One of my mathematics lecturers once invited us to solve a problem that has fascinated me ever since. If you create a digital sound clip by recording your own voice, how can you transform that to mimic the celebrated Norwegian weather forecaster Vidar Theisen?
For those of us never having heard about dear Mr. Theisen, or even wasn’t born before he passed away, you can watch one of his daily NRK weather forecasts below.
It is pretty obvious that Mr. Theisen had a very distinct way of talking. A voice of slow tempo accompanied by a monotonic pitch. Nobody, at least at that time, would be unsure who you pretended to be if you slowly and flat-voiced said something about the weather at Spitsbergen.
The lecturer also happened to be my adviser, and his name is Prof. Hans Munthe-Kaas. Hans is a very good man, and he has opened many doors for students that has knocked on his door. He is on my list of personal relationships I could not have been without.
To get the wheels rolling in his students heads, Mr. Munthe-Kaas outlined several incorrect strategies you could try to begin with: to slow things down by a factor two, try to repeat the digital samples one-by-one so that the net duration will be doubled. Or even better, try to interpolate?
It turns out that both strategies actually works in terms of doubling the duration, but has the inevitable side effect of also shifting down the pitch of audio signals. It is analogous to slowing down the rotational speed of a record player: it obviously decreases the tempo of the sound, but the tone will also be darker. If you happen to own a record player, you are probably nodding affirmative at this point. In other words, we approach Mr. Theisen in terms of tempo, but not by tone. For pure sinusoidal waves, what we want is to extend the number of periods rather than increasing the length of one period.
Virtually, the tempo and pitch of a tune is inseparable. If you change the tempo, the pitch will also change. The figure on the right illustrates the concept: modifications can seemingly only be done along the green diagonal line.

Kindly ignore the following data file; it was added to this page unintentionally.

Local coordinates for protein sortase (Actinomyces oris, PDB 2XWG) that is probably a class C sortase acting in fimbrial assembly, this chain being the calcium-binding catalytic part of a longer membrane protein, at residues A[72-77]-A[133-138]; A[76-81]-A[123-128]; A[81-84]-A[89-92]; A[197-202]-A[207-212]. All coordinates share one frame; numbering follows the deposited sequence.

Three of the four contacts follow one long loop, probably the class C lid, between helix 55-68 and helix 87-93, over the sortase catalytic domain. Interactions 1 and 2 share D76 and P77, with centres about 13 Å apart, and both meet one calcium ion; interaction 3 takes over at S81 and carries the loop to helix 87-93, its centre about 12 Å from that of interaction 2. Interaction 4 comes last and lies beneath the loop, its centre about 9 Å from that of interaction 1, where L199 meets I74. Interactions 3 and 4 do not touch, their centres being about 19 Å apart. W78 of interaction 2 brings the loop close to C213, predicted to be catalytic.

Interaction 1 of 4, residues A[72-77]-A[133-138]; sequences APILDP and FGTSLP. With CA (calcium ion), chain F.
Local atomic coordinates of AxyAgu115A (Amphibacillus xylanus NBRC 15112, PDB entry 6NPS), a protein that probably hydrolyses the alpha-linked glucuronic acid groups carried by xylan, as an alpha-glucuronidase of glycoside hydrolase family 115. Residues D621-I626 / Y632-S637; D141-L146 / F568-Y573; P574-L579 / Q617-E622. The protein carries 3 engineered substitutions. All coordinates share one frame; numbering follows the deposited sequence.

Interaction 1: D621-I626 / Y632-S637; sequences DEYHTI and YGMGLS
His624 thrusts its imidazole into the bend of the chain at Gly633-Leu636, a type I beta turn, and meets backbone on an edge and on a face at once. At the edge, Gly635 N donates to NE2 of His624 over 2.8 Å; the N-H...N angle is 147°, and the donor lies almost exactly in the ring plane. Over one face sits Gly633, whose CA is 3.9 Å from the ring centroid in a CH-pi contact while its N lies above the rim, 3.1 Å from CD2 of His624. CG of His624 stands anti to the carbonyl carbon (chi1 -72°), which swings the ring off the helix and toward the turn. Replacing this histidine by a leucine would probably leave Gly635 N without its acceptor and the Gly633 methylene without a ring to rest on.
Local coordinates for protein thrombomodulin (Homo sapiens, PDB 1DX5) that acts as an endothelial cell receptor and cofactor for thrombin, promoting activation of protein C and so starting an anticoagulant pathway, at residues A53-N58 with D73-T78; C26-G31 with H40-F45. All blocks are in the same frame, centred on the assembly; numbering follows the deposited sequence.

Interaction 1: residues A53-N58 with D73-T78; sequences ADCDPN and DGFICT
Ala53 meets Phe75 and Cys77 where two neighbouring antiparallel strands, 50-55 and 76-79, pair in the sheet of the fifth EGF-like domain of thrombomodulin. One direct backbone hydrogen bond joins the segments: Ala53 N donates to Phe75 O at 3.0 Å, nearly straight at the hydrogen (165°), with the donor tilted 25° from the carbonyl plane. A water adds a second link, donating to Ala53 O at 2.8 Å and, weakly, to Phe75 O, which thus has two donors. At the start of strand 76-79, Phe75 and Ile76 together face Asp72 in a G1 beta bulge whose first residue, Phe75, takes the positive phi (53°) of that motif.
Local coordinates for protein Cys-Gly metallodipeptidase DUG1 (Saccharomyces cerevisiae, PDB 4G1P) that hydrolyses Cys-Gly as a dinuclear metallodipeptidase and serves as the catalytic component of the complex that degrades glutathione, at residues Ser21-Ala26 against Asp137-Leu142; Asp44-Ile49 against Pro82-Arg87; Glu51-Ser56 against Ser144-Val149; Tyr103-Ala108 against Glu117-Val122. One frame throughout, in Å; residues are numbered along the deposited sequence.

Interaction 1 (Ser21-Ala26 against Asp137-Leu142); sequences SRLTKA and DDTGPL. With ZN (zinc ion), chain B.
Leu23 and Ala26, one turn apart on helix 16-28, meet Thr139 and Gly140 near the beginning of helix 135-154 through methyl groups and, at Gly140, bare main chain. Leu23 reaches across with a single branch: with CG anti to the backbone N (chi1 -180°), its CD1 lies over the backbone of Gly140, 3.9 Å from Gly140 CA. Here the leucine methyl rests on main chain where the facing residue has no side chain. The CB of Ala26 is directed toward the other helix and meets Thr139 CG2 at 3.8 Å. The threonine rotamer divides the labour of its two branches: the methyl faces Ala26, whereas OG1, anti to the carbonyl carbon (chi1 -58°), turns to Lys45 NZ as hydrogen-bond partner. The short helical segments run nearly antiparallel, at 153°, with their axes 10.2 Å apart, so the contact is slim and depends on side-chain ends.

Until the mid 60s, this was accepted as the truth. Then suddenly a paper disturbed the community; two bright guys named Flanagan and Golden solved the problem in the context of telecommunication. Thanks to it, we can separate the two parameters. Controlling the Theisen tempo independently of the tone is now easy. And the invention’s name? The Phase Vocoder.
According to the theory, and some years of trial and error for my part, if what you want is to change the tempo of a signal by a factor Pt/Qt, and shift the pitch by a factor Pp/Qp, all you have to do is the following:
- Transform the signal over to the time-frequency plane using the Short-Time Fourier Transform (STFT).
- Linearly interpolate the magnitude of the STFT by a factor Pt/Qt*Qp/Pp across the time dimension.
- Go over the phase of the STFT and make sure that the partial time derivative across the time dimension is preserved.
- Transform the modified STFT back into the time domain
- Re-sample the resulting waveform by a factor Qp/Pp to get the final waveform.
We definitely need some test data to try this out. I have recorded my own voice saying the following in Norwegian:
“Som vi ser har det blitt kuldegrader over omtrent hele landet”.
Translated to English this corresponds to something like: “As you can see, we now have temperatures below zero degrees across the whole country”. You can listen to the original sound clip in the player below.
This Matlab code implements the Theisen Transform following the step-by-step Phase Vocoder recipe above:
function y = theisen(x) % % Geir K. Nilsen, 2006 % email@example.com % Ns = length(x); Nw = 1024; % Window width hop = Nw/4; % Overlap width Pt = 2; Qt = 5; Pp = 5; Qp = 6; r = Pt/Qt * Qp / Pp; % Tempo-pitch shift factor win = hann(Nw, 'periodic'); Nf = floor((Ns + hop - Nw) / hop); fframe = zeros(Nw,Nf); pframe = zeros(Nw,Nf); % Step 1: STFT c = 1; for i = 0:hop:((Nf-1)*hop); fframe(:,c) = 2/3*fft(x(1+i:i+Nw).*win'); c = c + 1; end; % Step 2 & 3: Linear interpolation & phase preservation phase = angle(fframe(:,1)); c = 1; x = [fframe zeros(size(fframe, 1),1)]; for i = 0:r:Nf-1; x1 = x(:,floor(i)+1); x2 = x(:,floor(i)+2); scale = i - floor(i); mag = (1-scale)*abs(x1) + scale*(abs(x2)); pframe(:,c) = mag .* exp(j*phase); c = c + 1; phase_adv = angle(x2) - angle(x1); % Accumulate the phase phase = phase + phase_adv; end; % Step 4: synthesize frames to get back waveform. Known as the Inverse % Short Time Fourier Transform. c = 1; Nf = size(pframe,2); Ns = Nf*hop - hop + Nw; y = zeros(1,Ns); for i = 0:hop:((Nf-1)*hop); pframe(:,c) = real(ifft(pframe(:,c))); y(1+i:i+Nw) = y(1+i:i+Nw) + pframe(:,c)'.*win'; c = c + 1; end; % Step 5: finally resample the waveform to adjust according % to the pitch shift factor. y = resample(y, Pp, Qp);
When applied to the original recording, the result is quite impressing. Listen to the modified sound clip below and judge yourself.
For a practical C# implementation, see my Github repository.